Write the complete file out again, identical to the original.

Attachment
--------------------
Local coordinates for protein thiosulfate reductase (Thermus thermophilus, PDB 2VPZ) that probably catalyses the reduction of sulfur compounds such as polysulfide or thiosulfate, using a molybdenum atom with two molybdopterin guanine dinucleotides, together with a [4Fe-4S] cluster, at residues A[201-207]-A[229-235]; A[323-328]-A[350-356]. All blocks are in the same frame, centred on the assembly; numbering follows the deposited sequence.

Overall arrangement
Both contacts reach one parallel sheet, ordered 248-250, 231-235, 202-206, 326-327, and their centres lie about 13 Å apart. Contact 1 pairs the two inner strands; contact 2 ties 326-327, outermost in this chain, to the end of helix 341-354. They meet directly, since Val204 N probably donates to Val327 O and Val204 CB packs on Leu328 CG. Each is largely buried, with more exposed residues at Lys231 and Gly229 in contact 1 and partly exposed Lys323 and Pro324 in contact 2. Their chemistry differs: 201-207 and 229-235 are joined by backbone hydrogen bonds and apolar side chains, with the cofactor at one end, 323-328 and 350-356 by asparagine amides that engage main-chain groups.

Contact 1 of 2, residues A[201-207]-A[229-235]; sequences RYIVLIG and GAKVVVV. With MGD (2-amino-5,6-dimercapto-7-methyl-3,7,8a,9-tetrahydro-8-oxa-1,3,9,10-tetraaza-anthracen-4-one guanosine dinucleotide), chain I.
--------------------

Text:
Local coordinates for protein thiosulfate reductase (Thermus thermophilus, PDB 2VPZ) that probably catalyses the reduction of sulfur compounds such as polysulfide or thiosulfate, using a molybdenum atom with two molybdopterin guanine dinucleotides, together with a [4Fe-4S] cluster, at residues A[201-207]-A[229-235]; A[323-328]-A[350-356]. All blocks are in the same frame, centred on the assembly; numbering follows the deposited sequence.

Overall arrangement
Both contacts reach one parallel sheet, ordered 248-250, 231-235, 202-206, 326-327, and their centres lie about 13 Å apart. Contact 1 pairs the two inner strands; contact 2 ties 326-327, outermost in this chain, to the end of helix 341-354. They meet directly, since Val204 N probably donates to Val327 O and Val204 CB packs on Leu328 CG. Each is largely buried, with more exposed residues at Lys231 and Gly229 in contact 1 and partly exposed Lys323 and Pro324 in contact 2. Their chemistry differs: 201-207 and 229-235 are joined by backbone hydrogen bonds and apolar side chains, with the cofactor at one end, 323-328 and 350-356 by asparagine amides that engage main-chain groups.

Contact 1 of 2, residues A[201-207]-A[229-235]; sequences RYIVLIG and GAKVVVV. With MGD (2-amino-5,6-dimercapto-7-methyl-3,7,8a,9-tetrahydro-8-oxa-1,3,9,10-tetraaza-anthracen-4-one guanosine dinucleotide), chain I.